For more than 50 years, disobedient children have been subject to one of the most common forms of discipline: the time-out.
You remember it, right? What seemed like hours with your nose in a corner, or seated on the dreaded “naughty chair” away from desired activities, toys and friends. But, do time-outs really work? Are parents implementing them effectively?
A first-of-its-kind study led by Andrew Riley, Ph.D., reveals that more than 30 percent of parents found the method largely ineffective. The research, published in Academic Pediatrics, aims to characterize parents’ understanding and implementation of time-outs.
Riley and team surveyed more than 400 parents of children aged 15 months to 10 years about their awareness, perception and usage of time-outs as a discipline tactic. Their findings suggest that while most parents report using time-outs, there is significant variation in how they define and implement the method, often making it less effective.
“Time-out periods should be boring,” said Riley, an assistant professor of pediatrics in the OHSU School of Medicine, OHSU Doernbecher Children’s Hospital. “While many parents want to provide real-time explanation for punishment, this engagement eliminates all boredom and defies the purpose of the tactic. The best thing that parents can do is to stop talking to their child and wait to discuss the situation following the time-out period.”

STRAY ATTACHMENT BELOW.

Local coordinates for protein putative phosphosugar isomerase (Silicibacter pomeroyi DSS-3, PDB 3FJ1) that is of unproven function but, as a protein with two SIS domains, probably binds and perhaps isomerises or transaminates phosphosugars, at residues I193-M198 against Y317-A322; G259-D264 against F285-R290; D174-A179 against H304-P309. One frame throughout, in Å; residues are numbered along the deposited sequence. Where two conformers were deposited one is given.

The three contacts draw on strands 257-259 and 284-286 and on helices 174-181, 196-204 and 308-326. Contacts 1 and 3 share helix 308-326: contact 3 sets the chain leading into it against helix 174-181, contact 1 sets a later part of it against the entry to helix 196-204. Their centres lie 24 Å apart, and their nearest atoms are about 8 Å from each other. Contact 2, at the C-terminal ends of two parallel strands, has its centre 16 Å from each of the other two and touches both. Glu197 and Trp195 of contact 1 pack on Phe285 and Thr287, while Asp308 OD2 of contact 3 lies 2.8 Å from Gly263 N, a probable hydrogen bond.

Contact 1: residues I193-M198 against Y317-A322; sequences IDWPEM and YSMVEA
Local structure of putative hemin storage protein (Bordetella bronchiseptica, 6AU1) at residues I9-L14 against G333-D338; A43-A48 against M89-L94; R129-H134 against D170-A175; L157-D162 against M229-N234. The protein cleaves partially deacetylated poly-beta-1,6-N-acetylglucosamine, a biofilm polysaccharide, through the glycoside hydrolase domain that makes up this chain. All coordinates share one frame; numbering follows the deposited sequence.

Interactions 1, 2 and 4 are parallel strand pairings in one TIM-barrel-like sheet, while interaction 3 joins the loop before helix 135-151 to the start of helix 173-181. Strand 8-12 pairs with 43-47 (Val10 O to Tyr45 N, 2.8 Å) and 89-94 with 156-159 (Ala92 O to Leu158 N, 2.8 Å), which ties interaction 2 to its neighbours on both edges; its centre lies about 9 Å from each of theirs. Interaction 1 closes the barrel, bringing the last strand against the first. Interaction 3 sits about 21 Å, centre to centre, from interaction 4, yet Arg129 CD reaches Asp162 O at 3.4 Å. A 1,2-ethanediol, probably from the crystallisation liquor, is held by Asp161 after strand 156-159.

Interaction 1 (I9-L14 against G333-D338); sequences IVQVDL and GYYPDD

So how do parents effectively communicate the idea of time-out? Riley suggests introducing the idea of time-in: “Time-in is all the good and stimulating things in a child’s life such as attention, praise, activities and privileges. Time-out is meant to be a temporary absence of those things, so if time-in isn’t in place, there is nothing to take away.”
The researchers suggest trying out the time-out mnemonic: “Two Kinds of Nothing”:
- Nothing Going On: the time-out environment is very boring and unstimulating
- Nothing They Can Do About It: whatever the child does (scream, bargain, run away, etc.), the environment stays very boring and unstimulating until the time-out is served appropriately.
This work was funded by the Cambia Health Foundation, the Health Resources and Services Administration Graduate Psychology Education Program (#D40HP26865), and the National Institutes of Health (#K23MH095828).